University of Iowa - Hawkeye Yearbook (Iowa City, IA) online yearbook collection, 1925 Edition, Page 1

1925

University of Iowa - Hawkeye Yearbook (Iowa City, IA) online yearbook collection, 1926 Edition, Page 1

1926

University of Iowa - Hawkeye Yearbook (Iowa City, IA) online yearbook collection, 1927 Edition, Page 1

1927

University of Iowa - Hawkeye Yearbook (Iowa City, IA) online yearbook collection, 1929 Edition, Page 1

1929

University of Iowa - Hawkeye Yearbook (Iowa City, IA) online yearbook collection, 1930 Edition, Page 1

1930

University of Iowa - Hawkeye Yearbook (Iowa City, IA) online yearbook collection, 1931 Edition, Page 1

1931

1985 Edition, online yearbooks, online annuals 1970 Edition, online yearbooks, online annuals 1972 Edition, online yearbooks, online annuals 1965 Edition, online yearbooks, online annuals 1983 Edition, online yearbooks, online annuals 1983 Edition, online yearbooks, online annuals
FIND FRIENDS AND CLASMATES GENEALOGY ARCHIVE REUNION PLANNING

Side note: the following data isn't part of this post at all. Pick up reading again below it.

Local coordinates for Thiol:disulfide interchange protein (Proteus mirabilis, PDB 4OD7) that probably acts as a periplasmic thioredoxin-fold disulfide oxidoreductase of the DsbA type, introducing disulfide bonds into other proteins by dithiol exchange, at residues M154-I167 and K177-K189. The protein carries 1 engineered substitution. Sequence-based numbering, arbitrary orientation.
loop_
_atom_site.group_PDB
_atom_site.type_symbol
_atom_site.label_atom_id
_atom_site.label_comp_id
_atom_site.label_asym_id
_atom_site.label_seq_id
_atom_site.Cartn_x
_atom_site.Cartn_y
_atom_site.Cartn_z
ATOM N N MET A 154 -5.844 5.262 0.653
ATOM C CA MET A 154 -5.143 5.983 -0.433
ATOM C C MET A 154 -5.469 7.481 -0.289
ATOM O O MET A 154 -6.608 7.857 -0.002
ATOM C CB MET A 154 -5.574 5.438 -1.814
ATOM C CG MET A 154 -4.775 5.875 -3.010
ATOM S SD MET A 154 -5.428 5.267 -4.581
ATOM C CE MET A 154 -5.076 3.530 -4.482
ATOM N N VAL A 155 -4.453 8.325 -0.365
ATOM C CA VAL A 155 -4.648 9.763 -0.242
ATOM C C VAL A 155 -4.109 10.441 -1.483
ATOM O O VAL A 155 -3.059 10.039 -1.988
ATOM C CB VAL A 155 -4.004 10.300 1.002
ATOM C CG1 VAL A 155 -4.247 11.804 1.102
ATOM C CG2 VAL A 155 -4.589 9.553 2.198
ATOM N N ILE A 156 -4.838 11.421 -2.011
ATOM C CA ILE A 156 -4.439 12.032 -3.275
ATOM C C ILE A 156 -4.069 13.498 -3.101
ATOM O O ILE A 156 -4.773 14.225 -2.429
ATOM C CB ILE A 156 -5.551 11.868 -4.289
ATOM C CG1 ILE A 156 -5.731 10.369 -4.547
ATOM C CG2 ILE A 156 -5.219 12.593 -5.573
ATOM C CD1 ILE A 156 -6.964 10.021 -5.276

Are you trying to find old school friends, old classmates, fellow servicemen or shipmates? Do you want to see past girlfriends or boyfriends? Relive homecoming, prom, graduation, and other moments on campus captured in yearbook pictures. Revisit your fraternity or sorority and see familiar places. See members of old school clubs and relive old times. Start your search today! Looking for old family members and relatives? Do you want to find pictures of parents or grandparents when they were in school? Want to find out what hairstyle was popular in the 1920s? E-Yearbook.com has a wealth of genealogy information spanning over a century for many schools with full text search. Use our online Genealogy Resource to uncover history quickly! Are you planning a reunion and need assistance? E-Yearbook.com can help you with scanning and providing access to yearbook images for promotional materials and activities. We can provide you with an electronic version of your yearbook that can assist you with reunion planning. E-Yearbook.com will also publish the yearbook images online for people to share and enjoy.